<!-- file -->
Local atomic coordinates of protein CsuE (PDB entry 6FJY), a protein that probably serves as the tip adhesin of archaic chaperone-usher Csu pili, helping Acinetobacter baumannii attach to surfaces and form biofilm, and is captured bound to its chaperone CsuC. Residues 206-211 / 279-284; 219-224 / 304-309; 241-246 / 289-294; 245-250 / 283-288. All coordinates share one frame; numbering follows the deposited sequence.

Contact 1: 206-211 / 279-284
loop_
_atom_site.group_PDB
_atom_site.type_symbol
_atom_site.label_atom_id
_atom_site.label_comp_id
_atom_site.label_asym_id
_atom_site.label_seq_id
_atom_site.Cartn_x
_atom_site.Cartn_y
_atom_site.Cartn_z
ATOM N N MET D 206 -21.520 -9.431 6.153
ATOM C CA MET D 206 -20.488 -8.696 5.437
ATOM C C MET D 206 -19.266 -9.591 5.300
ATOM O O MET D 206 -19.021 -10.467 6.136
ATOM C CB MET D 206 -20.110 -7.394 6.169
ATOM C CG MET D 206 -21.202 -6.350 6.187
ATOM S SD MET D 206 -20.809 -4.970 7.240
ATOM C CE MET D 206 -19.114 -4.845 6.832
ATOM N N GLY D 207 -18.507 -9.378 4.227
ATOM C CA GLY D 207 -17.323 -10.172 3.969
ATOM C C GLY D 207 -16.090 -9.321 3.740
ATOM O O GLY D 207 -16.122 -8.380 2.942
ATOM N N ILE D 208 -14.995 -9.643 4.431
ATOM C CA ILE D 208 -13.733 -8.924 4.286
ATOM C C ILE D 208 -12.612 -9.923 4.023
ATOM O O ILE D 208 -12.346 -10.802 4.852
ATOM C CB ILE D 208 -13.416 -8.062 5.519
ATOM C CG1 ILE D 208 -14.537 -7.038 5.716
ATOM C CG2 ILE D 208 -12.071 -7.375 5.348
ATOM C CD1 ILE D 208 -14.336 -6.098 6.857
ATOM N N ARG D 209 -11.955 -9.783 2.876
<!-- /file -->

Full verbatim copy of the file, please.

Local atomic coordinates of protein CsuE (PDB entry 6FJY), a protein that probably serves as the tip adhesin of archaic chaperone-usher Csu pili, helping Acinetobacter baumannii attach to surfaces and form biofilm, and is captured bound to its chaperone CsuC. Residues 206-211 / 279-284; 219-224 / 304-309; 241-246 / 289-294; 245-250 / 283-288. All coordinates share one frame; numbering follows the deposited sequence.

Contact 1: 206-211 / 279-284
loop_
_atom_site.group_PDB
_atom_site.type_symbol
_atom_site.label_atom_id
_atom_site.label_comp_id
_atom_site.label_asym_id
_atom_site.label_seq_id
_atom_site.Cartn_x
_atom_site.Cartn_y
_atom_site.Cartn_z
ATOM N N MET D 206 -21.520 -9.431 6.153
ATOM C CA MET D 206 -20.488 -8.696 5.437
ATOM C C MET D 206 -19.266 -9.591 5.300
ATOM O O MET D 206 -19.021 -10.467 6.136
ATOM C CB MET D 206 -20.110 -7.394 6.169
ATOM C CG MET D 206 -21.202 -6.350 6.187
ATOM S SD MET D 206 -20.809 -4.970 7.240
ATOM C CE MET D 206 -19.114 -4.845 6.832
ATOM N N GLY D 207 -18.507 -9.378 4.227
ATOM C CA GLY D 207 -17.323 -10.172 3.969
ATOM C C GLY D 207 -16.090 -9.321 3.740
ATOM O O GLY D 207 -16.122 -8.380 2.942
ATOM N N ILE D 208 -14.995 -9.643 4.431
ATOM C CA ILE D 208 -13.733 -8.924 4.286
ATOM C C ILE D 208 -12.612 -9.923 4.023
ATOM O O ILE D 208 -12.346 -10.802 4.852
ATOM C CB ILE D 208 -13.416 -8.062 5.519
ATOM C CG1 ILE D 208 -14.537 -7.038 5.716
ATOM C CG2 ILE D 208 -12.071 -7.375 5.348
ATOM C CD1 ILE D 208 -14.336 -6.098 6.857
ATOM N N ARG D 209 -11.955 -9.783 2.876